Thank you, everyone. I thought I was the only one who found it objectionable. I’ve just emailed a link to this thread to the Guardian Reader Editor and suggested she might like to pass it on to Ms Stephenson.

And Crazy Dancer, thanks for the joke about the pillow!

Irene

Know what you mean, ladies. But as I read it, Pamela Stevenson was only answering the lady’s question. She asked how she could get in the mood and an answer was given. Personally, sex was the last thing on my mind during chemo, as I’m sure it was on my husband’s. He’s never made any demands on me.

Good luck to us all.
xx

Good point GrannyScouse. One day I may learn to engage brain before opening mouth.

Jenny.

I think the thing which is objectionable about this piece is not that Pamela Stephenson is graphic in her descriptions but that she doesn’t answer the woman’s question which is about how she can get in the mood for sex. (And I guess some women on chemo do want to have sex). No what’s objectionable is that she writes about how to pleasure the b*** man. Now isn’t that just typical?

I am bemused about why both this site and another I use felt they couldn’t publish the article, only the link to it. Can’t abide Pamela Stephenson’s writing myself but don’t think censorship helps!

Jane

I believe that on sites such as this and the other one you read Jane that it is an infringement of copyright to reproduce an entire article from a newspaper. In fact on The Guardian website where this article was produced it clearly states:

“You must not reproduce any part of guardian.co.uk or the material or transmit it to or store it in any other website or disseminate any part of the material in any other form, unless we have indicated that you may do so.”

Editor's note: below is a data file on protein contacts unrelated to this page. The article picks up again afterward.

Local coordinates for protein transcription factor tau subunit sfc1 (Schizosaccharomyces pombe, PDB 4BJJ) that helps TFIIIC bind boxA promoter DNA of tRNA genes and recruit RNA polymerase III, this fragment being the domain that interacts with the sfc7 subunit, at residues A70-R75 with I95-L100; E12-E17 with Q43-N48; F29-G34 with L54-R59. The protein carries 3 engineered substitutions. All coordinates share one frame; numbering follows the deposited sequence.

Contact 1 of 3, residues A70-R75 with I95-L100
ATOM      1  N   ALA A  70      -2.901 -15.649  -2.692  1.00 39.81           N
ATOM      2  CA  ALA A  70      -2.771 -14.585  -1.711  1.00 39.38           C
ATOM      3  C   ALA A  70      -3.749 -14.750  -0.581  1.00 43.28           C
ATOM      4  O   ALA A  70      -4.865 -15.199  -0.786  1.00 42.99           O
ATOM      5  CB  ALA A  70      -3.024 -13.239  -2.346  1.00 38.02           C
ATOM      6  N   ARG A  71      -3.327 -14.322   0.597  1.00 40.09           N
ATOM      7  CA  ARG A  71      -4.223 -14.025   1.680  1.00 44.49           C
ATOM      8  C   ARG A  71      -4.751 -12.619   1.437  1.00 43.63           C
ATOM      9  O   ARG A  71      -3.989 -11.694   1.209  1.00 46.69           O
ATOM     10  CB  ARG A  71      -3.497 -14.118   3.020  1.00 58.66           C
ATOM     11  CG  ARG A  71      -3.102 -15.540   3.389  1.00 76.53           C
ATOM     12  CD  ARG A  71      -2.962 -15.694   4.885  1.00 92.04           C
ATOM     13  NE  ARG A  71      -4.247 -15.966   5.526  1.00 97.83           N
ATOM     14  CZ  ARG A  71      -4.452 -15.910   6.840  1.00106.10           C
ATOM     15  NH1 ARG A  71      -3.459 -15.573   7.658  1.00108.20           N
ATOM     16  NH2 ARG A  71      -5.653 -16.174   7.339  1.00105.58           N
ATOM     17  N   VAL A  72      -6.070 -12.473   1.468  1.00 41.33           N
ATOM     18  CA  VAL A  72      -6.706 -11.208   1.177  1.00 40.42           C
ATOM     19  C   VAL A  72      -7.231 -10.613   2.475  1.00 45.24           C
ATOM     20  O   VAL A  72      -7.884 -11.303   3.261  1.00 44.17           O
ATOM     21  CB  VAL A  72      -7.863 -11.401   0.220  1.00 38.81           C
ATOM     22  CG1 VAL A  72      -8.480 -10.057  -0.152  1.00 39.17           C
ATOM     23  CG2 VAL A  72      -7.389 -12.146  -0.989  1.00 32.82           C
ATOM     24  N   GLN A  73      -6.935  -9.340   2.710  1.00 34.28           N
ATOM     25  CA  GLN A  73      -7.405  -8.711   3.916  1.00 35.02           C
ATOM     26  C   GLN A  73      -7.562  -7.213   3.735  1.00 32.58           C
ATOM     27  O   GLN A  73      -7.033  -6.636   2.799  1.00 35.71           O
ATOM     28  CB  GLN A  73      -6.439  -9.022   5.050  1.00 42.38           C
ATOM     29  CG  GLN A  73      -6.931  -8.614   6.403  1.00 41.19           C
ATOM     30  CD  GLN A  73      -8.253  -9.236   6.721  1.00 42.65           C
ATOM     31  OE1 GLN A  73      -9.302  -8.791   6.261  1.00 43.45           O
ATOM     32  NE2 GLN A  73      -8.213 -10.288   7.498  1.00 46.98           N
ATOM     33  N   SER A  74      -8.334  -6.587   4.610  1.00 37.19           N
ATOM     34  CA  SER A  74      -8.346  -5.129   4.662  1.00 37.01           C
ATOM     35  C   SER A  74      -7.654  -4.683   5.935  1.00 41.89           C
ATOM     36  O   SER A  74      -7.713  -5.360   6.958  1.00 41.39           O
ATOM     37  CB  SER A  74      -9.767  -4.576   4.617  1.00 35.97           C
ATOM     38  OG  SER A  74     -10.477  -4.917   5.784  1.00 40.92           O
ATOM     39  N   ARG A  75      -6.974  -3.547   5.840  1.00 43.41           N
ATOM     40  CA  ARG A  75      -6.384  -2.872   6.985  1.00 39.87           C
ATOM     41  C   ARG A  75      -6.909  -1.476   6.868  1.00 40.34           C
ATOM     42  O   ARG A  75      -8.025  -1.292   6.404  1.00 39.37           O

Where the link to the site is provided I do not see how removal of the text of the article can be construed as censorship.

Dawnhc

Ah that explains it…thanks Dawn!

Jane

What bothers me more than anything else about the Stephenson answer is that other women in a similar position might read it and construe it as an instruction to have physical relations, even if they don’t feel like it.

And yes, Jane is right, she does not answer the question of how to get in the mood for sex. In fact, nowhere is it acknowledged that there may be times when sex simply is not appropriate, or that the woman could ask her husband to wait a bit more until she feels better.

Irene

Just found this thread and wondering how the article would have been written if it was the man who had cancer. Take for example prostrate cancer which can affect a mans libido as well as other sexual functions. Can you imagine the outcry if a woman was asking for sex all the time. Wouldnt happen we are the more caring understanding and dare i say stronger sex!
Rx

Have to say this article made me laugh out loud. Ms PCS has so clearly not experienced either cancer or chemotherapy…and no mention of the fact that apart from how we feel physically, the fact that we are completely hairless and usually suffering with myriad minor complaints from oral to vaginal thrush, skin problems and of of course nausea…while we probably won’t have sex at the top of our list of priorities - our partner probably doesn’t either…

(I wonder if she made up the question?)

Mary